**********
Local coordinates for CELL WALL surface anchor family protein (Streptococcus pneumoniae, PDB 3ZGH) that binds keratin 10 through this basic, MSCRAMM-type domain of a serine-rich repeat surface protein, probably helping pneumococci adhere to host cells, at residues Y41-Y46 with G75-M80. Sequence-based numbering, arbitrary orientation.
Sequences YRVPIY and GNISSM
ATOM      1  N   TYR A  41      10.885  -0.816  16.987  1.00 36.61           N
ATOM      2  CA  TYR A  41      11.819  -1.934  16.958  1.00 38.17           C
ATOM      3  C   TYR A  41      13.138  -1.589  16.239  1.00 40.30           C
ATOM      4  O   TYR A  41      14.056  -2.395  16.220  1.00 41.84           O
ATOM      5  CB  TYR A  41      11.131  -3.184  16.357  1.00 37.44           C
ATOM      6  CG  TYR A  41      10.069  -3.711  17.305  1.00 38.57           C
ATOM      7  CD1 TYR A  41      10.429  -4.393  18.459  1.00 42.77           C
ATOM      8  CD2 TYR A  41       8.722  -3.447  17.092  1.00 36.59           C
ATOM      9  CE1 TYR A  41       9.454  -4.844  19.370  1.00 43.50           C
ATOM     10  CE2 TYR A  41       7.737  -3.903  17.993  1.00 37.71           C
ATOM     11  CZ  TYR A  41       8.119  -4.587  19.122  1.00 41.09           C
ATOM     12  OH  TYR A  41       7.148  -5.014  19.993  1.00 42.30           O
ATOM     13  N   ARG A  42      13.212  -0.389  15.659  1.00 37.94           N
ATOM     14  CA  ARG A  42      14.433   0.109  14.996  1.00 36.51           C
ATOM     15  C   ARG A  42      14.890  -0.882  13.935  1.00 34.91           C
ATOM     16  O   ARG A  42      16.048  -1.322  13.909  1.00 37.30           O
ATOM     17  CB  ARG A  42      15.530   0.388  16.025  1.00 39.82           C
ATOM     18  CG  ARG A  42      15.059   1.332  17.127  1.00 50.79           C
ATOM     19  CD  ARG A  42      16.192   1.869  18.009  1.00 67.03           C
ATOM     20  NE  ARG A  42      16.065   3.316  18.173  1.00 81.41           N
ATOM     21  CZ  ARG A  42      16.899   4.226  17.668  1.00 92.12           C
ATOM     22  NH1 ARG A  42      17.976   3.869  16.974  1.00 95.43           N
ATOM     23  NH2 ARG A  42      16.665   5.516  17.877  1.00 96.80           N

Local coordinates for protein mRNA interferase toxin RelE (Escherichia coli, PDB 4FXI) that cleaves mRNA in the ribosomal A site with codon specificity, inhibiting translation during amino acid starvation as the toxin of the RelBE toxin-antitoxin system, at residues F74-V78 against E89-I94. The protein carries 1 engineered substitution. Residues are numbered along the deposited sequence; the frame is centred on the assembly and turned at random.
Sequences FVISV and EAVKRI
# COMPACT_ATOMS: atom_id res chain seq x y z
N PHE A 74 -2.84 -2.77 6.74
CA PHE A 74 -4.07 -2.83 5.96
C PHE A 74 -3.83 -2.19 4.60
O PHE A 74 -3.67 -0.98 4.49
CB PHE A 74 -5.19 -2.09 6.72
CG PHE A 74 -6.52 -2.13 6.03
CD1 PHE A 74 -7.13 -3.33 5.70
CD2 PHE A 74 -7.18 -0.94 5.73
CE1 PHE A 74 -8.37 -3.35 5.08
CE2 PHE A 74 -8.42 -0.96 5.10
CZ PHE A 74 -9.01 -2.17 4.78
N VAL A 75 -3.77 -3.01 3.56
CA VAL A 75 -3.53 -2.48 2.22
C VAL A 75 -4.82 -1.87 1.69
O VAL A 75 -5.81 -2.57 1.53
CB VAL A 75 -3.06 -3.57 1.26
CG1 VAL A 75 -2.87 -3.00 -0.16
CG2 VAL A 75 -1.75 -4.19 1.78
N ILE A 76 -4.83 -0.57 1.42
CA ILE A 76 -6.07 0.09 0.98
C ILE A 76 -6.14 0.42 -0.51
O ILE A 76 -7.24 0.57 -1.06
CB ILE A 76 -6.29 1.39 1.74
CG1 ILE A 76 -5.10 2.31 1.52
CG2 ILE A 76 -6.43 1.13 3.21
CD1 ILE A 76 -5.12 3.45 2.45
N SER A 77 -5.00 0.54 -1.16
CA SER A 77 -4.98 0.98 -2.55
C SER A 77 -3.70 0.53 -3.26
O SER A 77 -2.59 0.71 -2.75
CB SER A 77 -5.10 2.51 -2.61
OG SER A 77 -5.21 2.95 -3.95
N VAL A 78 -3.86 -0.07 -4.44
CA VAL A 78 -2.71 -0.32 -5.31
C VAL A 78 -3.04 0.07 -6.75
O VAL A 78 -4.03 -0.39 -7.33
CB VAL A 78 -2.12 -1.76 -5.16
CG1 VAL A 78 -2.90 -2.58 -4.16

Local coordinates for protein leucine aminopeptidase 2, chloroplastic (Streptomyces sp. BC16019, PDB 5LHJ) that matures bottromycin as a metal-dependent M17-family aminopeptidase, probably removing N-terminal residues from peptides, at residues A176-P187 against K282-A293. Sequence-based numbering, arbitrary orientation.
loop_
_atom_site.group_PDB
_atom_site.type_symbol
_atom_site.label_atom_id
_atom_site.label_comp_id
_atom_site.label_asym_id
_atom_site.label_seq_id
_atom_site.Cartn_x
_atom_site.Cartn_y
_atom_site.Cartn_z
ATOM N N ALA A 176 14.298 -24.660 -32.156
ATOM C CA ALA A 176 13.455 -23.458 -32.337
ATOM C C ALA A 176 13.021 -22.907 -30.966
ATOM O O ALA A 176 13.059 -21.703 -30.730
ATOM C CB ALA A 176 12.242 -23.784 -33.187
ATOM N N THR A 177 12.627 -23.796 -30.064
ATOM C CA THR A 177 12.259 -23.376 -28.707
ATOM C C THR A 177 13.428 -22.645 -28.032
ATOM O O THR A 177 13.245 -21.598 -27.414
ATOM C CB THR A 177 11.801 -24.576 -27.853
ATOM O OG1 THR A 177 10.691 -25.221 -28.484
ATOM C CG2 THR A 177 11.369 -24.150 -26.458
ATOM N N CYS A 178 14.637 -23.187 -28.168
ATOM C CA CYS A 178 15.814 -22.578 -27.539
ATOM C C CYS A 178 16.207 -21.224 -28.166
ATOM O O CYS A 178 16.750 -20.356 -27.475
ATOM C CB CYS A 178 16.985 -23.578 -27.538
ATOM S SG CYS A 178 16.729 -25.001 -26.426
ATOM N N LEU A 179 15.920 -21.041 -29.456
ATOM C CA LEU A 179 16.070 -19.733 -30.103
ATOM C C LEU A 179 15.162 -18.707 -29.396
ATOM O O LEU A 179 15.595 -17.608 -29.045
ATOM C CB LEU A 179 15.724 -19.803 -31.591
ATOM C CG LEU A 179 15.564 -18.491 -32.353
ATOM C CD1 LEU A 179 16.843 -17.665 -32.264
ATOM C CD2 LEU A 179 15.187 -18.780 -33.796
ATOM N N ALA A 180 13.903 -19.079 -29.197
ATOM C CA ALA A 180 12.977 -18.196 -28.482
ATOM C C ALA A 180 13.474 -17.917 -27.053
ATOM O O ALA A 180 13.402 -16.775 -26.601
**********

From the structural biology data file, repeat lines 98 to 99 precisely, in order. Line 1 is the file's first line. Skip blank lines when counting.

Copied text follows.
ATOM C C LEU A 179 15.162 -18.707 -29.396
ATOM O O LEU A 179 15.595 -17.608 -29.045